Are you suffering from a surfeit of successful initiatives? Is your organisation sick and tired of delivering new ideas and solutions?
Don’t worry. Here are seven ways that you can ensure that your projects will struggle and fail, helping you to remove a lot of ‘to do’ work from your calendar.
And if you’re already doing these seven things, congratulations, you’re well on your way to killing all of your important initiatives.
1 Fail to set a clear business direction and purpose.
If you did this, your teams would know what you’re trying to achieve. In turn, this would stop the continuous discussions and arguments about where the business should be heading. A lack of clarity makes it hard to know what projects to develop, helping ensure that nothing really gets done.
2 Keep away from articulating your big, important goals.
If you’re unclear on your level of ambition, everything becomes equally important, and so your people can fight over which project is the best, rather than getting on with delivery.
3 Don’t prioritise your initiatives.
If you let any old idea turn into an initiative, you can be confident that the sheer number of projects will mean that everyone is competing for the same resources, treading on each other’s toes and basically achieving nothing.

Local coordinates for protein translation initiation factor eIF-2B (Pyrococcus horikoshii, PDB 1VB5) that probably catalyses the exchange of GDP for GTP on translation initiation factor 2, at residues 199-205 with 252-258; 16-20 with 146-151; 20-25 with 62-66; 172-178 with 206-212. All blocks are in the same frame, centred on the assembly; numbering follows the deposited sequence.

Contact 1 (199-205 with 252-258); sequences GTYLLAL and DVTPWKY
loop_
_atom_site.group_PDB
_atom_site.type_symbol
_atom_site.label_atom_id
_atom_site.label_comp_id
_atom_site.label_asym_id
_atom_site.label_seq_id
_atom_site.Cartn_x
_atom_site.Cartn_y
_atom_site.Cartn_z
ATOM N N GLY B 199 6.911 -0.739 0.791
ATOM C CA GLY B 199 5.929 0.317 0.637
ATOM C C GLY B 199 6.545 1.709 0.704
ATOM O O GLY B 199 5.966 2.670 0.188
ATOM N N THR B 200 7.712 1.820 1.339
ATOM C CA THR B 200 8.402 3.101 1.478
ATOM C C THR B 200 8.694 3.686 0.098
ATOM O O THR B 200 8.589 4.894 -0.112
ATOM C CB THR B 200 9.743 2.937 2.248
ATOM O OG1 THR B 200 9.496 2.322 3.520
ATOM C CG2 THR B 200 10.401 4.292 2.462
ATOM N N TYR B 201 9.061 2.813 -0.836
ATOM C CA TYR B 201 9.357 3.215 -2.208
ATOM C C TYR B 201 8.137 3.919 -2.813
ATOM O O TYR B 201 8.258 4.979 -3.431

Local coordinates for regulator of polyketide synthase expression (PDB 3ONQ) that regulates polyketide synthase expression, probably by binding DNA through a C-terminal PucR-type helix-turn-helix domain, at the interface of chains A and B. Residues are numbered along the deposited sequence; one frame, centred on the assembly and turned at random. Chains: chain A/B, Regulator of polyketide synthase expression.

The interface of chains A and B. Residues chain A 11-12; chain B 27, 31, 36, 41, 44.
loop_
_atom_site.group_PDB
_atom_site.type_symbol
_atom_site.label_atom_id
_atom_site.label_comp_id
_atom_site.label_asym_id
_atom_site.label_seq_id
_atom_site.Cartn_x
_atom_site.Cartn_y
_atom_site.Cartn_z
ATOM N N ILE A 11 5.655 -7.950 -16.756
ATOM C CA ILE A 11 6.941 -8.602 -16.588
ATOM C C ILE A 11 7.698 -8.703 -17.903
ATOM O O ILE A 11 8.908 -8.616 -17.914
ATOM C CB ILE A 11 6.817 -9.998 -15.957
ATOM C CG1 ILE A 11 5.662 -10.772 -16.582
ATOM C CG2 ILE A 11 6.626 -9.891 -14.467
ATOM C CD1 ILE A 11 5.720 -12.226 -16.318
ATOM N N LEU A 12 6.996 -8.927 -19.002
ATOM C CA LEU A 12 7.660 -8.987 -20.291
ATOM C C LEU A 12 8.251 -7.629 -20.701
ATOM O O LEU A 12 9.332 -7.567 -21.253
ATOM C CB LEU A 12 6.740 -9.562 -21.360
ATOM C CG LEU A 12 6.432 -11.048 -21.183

4 Make sure you don’t properly resource your projects.
Allocating your people and your funds to specific projects will mean that they have a better chance of delivering. Instead, simply expect that your projects will be done by someone who already has a more than full agenda – probably at 10 pm on a Thursday evening – so that any progress is glacial.
5 Avoid clear responsibilities and accountabilities.
If nobody knows what they’re responsible or accountable for, they are far less likely to get things done. Instead, make sure the roles and responsibilities for your project teams are as fuzzy as the view through Mr Magoo’s spectacles.
6 Never follow-up on progress.
If you end up letting an initiative start, never go back to it. Over time, the project leader and team will understand that you’re not really interested and turn their attention to other pointless projects instead.
7 Don’t celebrate any successes.
After all, this would only encourage your project teams to try even harder to deliver more.
Of course, should you be interested in making sure that your projects actually deliver real benefits to your customers and your business, you might just want to do the opposite of what I suggest! Just saying….
© Stuart Cross 2019. All rights reserved.